Hard winter looms for homeless and charities that help them
To many people autumn begins the run-up to Christmas. As the days shorten and tans fade, it is also the start of the annual crisis period for workers caring for the homeless. Fifty-one people died sleeping rough during the last critical period (1 November to 15 March annually), most from hypothermia. During these months crisis vehicles provide support for work on the streets.
A little warmth
“We have 20 additional emergency mattresses during the winter, where we can accommodate homeless people brought in by the crisis vehicles and social workers for a night,” says Nóra Bagdi from the Menedékház foundation. Those arriving are given hot tea and bread with lard. “Last year thanks to a tender that we won we were able to give our clients fruit, vegetables and tinned foods (but) now we don’t have the money for that,” Bagdi says regretfully.
As in the summer homeless people are only admitted to the Menedékház if they are recommended by a social worker. Bagdi describes the process: “The dispatcher receives the calls. It makes no difference whether they come from the homeless persons themselves or from residents or passers-by. The dispatcher then sends a crisis vehicle or the regular street service to pick up the homeless person.”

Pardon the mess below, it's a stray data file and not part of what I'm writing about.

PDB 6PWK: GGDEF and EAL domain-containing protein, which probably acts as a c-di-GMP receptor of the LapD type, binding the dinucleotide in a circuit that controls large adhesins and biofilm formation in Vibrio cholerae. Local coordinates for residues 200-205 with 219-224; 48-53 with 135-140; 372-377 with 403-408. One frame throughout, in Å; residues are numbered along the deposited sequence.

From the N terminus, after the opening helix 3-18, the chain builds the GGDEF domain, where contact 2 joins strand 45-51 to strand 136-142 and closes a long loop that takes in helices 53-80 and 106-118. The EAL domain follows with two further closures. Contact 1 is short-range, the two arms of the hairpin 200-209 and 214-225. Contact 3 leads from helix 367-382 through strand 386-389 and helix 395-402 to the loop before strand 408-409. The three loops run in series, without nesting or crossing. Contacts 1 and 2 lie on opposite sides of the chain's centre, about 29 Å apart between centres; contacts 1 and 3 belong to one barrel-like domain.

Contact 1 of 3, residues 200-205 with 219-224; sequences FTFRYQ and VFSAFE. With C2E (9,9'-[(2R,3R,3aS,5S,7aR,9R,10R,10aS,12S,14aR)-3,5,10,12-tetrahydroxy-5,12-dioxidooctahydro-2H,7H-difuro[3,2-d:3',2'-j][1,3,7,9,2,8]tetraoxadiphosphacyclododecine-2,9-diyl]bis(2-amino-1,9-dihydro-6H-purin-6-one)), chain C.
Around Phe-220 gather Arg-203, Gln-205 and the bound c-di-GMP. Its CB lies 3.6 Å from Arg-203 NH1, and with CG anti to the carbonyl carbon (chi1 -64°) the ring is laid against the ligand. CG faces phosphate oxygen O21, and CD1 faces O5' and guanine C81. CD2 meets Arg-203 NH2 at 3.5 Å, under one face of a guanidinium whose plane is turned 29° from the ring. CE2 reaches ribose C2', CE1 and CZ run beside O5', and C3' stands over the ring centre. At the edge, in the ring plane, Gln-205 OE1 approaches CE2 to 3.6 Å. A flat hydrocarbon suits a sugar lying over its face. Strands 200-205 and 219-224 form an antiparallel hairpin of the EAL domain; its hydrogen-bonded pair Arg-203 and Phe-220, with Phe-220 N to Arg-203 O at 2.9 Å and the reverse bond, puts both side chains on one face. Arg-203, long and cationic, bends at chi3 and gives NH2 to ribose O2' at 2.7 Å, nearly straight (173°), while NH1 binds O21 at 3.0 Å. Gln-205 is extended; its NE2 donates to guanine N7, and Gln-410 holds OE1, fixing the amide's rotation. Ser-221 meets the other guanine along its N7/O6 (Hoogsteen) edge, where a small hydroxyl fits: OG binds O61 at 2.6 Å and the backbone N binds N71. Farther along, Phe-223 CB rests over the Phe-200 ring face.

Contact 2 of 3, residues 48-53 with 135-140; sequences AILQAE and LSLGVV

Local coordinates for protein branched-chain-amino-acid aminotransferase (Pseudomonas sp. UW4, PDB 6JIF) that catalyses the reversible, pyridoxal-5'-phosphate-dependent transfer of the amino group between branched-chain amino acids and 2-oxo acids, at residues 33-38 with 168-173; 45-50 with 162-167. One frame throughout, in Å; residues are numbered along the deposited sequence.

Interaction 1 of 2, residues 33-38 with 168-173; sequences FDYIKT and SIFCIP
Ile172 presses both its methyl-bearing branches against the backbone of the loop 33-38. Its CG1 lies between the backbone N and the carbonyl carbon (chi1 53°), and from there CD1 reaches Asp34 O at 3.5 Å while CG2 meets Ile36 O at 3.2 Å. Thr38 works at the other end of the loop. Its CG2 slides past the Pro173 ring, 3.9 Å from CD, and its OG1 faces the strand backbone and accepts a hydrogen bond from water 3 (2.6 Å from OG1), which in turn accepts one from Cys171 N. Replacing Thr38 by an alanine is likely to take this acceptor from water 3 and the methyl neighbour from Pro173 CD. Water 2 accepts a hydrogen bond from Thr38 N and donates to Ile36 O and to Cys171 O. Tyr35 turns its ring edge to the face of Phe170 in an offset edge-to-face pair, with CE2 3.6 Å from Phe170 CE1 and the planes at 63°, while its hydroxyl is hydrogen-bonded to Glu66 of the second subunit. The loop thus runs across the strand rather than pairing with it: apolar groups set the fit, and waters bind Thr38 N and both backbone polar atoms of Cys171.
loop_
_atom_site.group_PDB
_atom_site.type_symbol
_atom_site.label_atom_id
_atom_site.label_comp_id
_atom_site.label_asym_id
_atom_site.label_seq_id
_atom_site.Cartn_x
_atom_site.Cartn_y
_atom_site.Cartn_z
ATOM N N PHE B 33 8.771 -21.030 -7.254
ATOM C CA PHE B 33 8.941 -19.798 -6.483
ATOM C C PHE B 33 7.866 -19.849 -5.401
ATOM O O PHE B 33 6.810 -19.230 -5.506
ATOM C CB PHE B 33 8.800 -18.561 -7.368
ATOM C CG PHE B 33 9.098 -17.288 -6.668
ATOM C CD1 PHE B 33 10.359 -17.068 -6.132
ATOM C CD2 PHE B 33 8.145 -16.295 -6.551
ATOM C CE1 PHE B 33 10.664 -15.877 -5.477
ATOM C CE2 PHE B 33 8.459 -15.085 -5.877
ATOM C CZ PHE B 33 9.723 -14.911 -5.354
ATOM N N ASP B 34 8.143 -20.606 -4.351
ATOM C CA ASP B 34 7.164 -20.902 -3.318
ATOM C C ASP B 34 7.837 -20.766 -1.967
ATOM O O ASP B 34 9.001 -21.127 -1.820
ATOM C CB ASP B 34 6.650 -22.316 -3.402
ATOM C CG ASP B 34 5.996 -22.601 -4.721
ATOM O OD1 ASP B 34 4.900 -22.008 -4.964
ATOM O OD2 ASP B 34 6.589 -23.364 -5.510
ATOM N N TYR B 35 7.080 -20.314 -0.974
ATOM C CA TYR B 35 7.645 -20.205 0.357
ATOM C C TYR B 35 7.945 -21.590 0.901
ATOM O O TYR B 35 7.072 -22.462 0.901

However, the crisis period also means much more than that. The Menhely Foundation, another organisation helping the homeless, offers special care services during winter. Hot tea is distributed on the streets. Zoltán Aknai from Menhely says recovery beds are made available from 1 November. “There is the possibility for homeless people who have been discharged from hospital but are not fully healthy to recover before they return to the streets.” The dispatcher service, which coordinates the journeys of street workers and crisis vehicles and receives calls for help by telephone, has additional workers during the critical months.
Funding in limbo
However, these vital services are based on insecure financing. “Right now we don’t know how we will manage the second half of the crisis period,” says Bagdi. The problem is common to other organisations dealing with the homeless. Aknai says: “The trouble is that the funds have been held back from the Hajléktalanokért Közalapitvány (Foundation for the Homeless) and the Összefogás Közalapitvány (Solidarity Foundation) by the state. Those foundations cannot announce tender invitations and so we cannot obtain any funding.”
Last year the tenders had long been completed by this time and the funds distributed. “At the moment we don’t know how we will run our service from 1 January,” he says.